Assad Warned of Retribution in Store for Mocking America

A chilly wind blew through the interview to which US Assistant Secretary of State Jeffrey Feltman summoned Syrian Ambassador Imad Moustapha on Tuesday 2.3.
It took place after the Iranian and Syrian presidents on Feb. 25 publicly ridiculed the United States and its secretary of state Hillary Clinton.
On Feb. 17, when undersecretary of state William Burns called on Bashar Assad in Damascus and informed him the Obama administration had appointed the first US ambassador to Damascus in five years, Clinton called for "greater [Syrian] cooperation with respect to Iraq, the end to interference in Lebanon and the transport or provision of weapons to Hizballah, a resumption of the Israeli/Syrian track on the peace process which had been proceeding through the offices of the Turks, and generally to begin to move away from the relationship with Iran which is do deeply troubling to the region as well as to the United States."
The following week, in the presence of visiting Iranian president Mahmoud Ahmadinejad, Assad commented: "We have met today to sign a separation agreement… We must have misunderstood because of a bad translation or our limited understanding but instead signed an agreement to cancel visas."
The reporters present hooted with laughter at America's expense.
The Syrian ambassador realized how mad the Americans were as soon as he entered Feltman's office at the State Department this Tuesday. The unusual presence of the head of the Pentagon's Syrian desk, Jasmine Gamal, was an especially bad sign.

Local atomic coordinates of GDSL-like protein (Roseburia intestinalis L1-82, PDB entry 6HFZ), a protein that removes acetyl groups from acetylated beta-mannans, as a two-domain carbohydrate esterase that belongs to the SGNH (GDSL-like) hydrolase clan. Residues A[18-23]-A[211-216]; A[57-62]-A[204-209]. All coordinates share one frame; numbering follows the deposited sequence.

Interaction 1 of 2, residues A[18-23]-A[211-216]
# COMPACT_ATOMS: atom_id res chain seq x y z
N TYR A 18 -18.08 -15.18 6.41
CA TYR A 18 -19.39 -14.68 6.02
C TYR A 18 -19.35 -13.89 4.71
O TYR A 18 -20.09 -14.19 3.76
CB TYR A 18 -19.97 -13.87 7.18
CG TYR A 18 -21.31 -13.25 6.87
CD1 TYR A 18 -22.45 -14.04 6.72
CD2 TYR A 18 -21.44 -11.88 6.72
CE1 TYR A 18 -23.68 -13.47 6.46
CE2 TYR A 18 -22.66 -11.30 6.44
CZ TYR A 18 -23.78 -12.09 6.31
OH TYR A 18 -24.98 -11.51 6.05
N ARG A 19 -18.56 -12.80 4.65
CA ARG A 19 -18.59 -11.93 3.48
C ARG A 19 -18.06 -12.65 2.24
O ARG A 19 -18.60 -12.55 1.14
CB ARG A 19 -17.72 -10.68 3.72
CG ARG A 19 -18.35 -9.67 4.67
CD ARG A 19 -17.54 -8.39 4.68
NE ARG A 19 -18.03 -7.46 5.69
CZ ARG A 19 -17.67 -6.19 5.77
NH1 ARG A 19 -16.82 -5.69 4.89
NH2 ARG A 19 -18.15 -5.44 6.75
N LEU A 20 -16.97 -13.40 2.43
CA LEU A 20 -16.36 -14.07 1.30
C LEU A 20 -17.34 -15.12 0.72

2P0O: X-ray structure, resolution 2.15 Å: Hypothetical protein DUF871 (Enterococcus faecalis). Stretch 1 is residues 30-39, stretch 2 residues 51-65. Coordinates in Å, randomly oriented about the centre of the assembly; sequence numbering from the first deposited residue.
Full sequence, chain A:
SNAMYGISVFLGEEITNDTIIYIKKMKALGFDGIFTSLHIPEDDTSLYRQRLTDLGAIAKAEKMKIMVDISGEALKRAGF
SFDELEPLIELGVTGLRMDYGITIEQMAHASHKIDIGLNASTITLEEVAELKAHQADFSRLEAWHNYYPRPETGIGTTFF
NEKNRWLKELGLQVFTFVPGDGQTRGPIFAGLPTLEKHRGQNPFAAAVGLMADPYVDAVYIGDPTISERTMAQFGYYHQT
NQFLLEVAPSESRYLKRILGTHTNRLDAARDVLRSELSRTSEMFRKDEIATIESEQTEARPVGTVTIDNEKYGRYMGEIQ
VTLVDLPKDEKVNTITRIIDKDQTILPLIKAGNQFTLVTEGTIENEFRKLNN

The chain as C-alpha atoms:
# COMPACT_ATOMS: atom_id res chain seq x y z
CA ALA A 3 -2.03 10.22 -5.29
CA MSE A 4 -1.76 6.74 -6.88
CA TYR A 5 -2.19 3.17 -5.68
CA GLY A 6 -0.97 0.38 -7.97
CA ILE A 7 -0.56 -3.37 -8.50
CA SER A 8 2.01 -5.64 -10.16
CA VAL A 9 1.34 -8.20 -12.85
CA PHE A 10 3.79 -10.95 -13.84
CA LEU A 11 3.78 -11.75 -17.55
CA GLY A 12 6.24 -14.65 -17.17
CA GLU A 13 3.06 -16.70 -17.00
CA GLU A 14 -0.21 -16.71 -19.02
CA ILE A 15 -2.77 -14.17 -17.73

The punishment meted out to Damascus would be discreet

DEBKA-Net-Weekly sources in Washington report that Feltman started the interview by commenting drily that the administration had been reading reports from Damascus with great interest, and learning the reasons why President Assad had decided to mock Secretary of State Clinton and the Administration. Among other things, he came across an explanation by a confidante of Assad's who explained: “The Syrian reaction to the American request that was brought into the limelight by Hillary Clinton who did not take into consideration the psyche of the Syrian leadership. As a result, the Syrian official was not surprised by the level of sarcasm in Bashar al Assad's reaction.”
The Obama administration would not respond directly to Assad's behavior, said Feltman, but at the same time, Damascus should realize that the Obama administration would not tolerate any head of state mocking the United States. Therefore, he said, President Assad and senior members of his regime will find out pretty soon how the Americans feel about this matter. Washington will not publicize its measures, but Damascus will learn to regret the incident.
The ambassador tried and failed to draw Feltman out on the intended US repercussion; but the presence of a Pentagon official at the interview hinted at possible military steps.
This incident is still developing at a time when Clinton has decided to stay clear of the Middle East and its problems. The most prominent American filling the void of late is John Kerry, the powerful chairman of the Senate Foreign Relations Committee, who is bent on forging a new model for US Middle East policy – albeit not so far with White House or Secretary Clinton's endorsement.

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